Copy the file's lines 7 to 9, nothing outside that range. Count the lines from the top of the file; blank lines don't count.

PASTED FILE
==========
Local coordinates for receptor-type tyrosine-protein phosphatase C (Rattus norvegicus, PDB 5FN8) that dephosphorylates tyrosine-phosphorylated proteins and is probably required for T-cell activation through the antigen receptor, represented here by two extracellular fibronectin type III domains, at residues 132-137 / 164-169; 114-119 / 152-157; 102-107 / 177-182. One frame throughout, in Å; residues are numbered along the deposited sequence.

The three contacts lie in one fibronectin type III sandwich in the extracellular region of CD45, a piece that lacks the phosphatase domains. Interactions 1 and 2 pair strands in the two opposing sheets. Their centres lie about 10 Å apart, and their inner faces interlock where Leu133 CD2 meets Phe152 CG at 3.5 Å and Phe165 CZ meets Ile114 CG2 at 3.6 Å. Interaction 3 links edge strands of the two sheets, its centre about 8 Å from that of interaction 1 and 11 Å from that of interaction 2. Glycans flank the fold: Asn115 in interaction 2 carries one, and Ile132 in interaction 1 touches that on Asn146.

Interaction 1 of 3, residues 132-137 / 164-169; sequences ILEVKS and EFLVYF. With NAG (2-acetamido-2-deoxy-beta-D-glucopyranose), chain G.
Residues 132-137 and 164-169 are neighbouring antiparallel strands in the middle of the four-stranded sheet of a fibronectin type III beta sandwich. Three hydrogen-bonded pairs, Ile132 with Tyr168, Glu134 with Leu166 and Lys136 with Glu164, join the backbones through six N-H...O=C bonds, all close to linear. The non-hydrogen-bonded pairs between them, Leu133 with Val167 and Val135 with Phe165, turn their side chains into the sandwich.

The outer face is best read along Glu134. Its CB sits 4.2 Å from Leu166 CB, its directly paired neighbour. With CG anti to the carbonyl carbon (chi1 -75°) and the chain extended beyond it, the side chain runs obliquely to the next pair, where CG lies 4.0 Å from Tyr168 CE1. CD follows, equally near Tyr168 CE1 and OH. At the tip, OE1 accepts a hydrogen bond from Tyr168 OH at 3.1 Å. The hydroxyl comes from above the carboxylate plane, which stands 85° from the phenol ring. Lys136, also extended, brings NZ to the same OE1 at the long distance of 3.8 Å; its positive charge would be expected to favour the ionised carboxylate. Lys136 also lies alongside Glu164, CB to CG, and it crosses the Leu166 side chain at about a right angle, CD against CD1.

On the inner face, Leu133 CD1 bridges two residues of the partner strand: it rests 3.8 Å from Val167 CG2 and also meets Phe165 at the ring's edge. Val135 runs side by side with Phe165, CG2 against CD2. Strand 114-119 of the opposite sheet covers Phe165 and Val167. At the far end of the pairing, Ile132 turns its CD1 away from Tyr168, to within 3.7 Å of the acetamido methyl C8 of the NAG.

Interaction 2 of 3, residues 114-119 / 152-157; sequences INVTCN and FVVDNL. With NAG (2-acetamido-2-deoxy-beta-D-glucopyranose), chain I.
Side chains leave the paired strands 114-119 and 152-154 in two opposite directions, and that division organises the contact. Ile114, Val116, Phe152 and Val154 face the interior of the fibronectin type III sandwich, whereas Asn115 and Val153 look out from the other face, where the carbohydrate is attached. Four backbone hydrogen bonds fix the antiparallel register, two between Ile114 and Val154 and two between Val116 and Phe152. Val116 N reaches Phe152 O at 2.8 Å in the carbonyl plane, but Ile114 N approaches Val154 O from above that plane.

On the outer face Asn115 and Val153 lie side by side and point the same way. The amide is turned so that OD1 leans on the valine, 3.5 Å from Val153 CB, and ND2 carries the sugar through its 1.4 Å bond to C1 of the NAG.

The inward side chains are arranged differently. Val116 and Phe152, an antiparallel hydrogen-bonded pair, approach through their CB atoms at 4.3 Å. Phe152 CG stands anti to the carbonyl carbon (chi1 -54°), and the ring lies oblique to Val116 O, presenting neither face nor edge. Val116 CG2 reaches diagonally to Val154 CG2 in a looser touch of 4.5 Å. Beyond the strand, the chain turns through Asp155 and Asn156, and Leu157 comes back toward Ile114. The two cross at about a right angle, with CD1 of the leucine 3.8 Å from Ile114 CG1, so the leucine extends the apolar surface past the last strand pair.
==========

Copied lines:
Interaction 2 of 3, residues 114-119 / 152-157; sequences INVTCN and FVVDNL. With NAG (2-acetamido-2-deoxy-beta-D-glucopyranose), chain I.
Side chains leave the paired strands 114-119 and 152-154 in two opposite directions, and that division organises the contact. Ile114, Val116, Phe152 and Val154 face the interior of the fibronectin type III sandwich, whereas Asn115 and Val153 look out from the other face, where the carbohydrate is attached. Four backbone hydrogen bonds fix the antiparallel register, two between Ile114 and Val154 and two between Val116 and Phe152. Val116 N reaches Phe152 O at 2.8 Å in the carbonyl plane, but Ile114 N approaches Val154 O from above that plane.

On the outer face Asn115 and Val153 lie side by side and point the same way. The amide is turned so that OD1 leans on the valine, 3.5 Å from Val153 CB, and ND2 carries the sugar through its 1.4 Å bond to C1 of the NAG.